Cool weather effects herbicide efficacy

With Easter this weekend and the Masters less than a week away, growing season is certainly right around the corner.  However, for much of the US, Mother Nature is pumping the brakes on the start of growing season with cool temperatures dominating the weather pattern. 

Alongside cool temperatures and wet weather comes the persistence of winter annual weeds and slow or ineffective herbicide applications.  To get the most out of any herbicide application a few things must be considered:

1.      Proper weed identification

2.      Understanding plant lifecycles

3.      Correct herbicide selection

Inevitably weeds will escape a fall preemerge herbicide application.  Proper identification and understanding if they are annual, biennial, or perennial is important to deciding if a herbicide application is warranted.  In many cases, annual weeds will die soon in response to increasing temperatures.  However, it’s a great time to treat perennial winter weeds as many of these rely on underground storage organs to survive the summer months.  Herbicide applications today can significantly reduce the formation of storage reserves for these species, decreasing the chance they will reestablish next winter. 

Finally, not all herbicides are equally effective when temperatures dip below 60°F.  Systemic herbicides can be absorbed or translocated slowly when cool temperatures persist.  During these times it is important to add a contact herbicide such as Octane Herbicide to improve speed of activity of systemic herbicides when applied in cool weather.  Octane does not rely on translocation for efficacy, rather is effective directly on the foliage it’s applied to.  Octane makes an outstanding tank combination partner this time of year for systemic herbicides such as, but not limited to, 2,4-D broadleaf mixes or glyphosate to achieve rapid, complete weed control.  To learn more or download an Octane label visit http://www.thestewardsofturf.com/octane.  You can connect with your local SePRO Technical Specialist here:  http://www.thestewardsofturf.com/connect/.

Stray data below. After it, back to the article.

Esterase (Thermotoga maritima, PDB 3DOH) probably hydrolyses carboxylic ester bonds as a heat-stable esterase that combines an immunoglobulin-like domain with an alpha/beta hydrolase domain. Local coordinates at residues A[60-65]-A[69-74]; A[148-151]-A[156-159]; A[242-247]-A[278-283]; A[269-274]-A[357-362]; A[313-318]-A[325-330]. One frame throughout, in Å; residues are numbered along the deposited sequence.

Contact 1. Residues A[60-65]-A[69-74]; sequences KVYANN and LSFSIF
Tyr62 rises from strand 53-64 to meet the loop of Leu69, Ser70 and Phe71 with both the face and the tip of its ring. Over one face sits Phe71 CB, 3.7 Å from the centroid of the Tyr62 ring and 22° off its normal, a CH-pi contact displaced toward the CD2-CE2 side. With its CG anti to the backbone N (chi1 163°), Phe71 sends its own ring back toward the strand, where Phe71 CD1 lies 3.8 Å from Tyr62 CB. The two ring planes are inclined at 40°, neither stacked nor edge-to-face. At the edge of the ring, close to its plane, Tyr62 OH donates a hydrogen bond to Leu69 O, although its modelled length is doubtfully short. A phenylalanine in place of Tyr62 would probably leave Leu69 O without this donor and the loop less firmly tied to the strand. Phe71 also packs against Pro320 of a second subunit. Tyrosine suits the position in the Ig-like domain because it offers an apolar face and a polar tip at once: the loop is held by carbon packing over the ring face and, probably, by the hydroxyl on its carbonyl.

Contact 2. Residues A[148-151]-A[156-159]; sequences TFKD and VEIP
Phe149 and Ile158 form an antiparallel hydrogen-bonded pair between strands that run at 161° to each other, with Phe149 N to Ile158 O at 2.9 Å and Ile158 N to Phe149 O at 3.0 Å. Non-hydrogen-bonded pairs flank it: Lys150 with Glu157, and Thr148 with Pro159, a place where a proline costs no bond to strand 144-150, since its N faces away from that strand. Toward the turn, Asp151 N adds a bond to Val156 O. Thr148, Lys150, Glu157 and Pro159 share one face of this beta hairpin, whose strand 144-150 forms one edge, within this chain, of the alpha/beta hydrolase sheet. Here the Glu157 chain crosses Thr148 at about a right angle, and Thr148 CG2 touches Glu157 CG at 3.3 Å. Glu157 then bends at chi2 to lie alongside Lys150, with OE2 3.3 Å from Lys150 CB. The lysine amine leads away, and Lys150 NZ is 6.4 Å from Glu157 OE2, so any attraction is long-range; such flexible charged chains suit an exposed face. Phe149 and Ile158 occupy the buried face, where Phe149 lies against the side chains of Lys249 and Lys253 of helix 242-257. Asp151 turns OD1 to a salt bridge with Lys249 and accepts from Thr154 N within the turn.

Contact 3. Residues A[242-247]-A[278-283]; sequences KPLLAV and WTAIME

Photo: Left to right - Nontreated; Trimec; Octane + Trimec.  Photo taken 20 days after application.  Notice the dandelion plant treated with Trimec alone is not completely controlled while the dandelion plant treated with Octane + Trimec has reached complete necrosis. 

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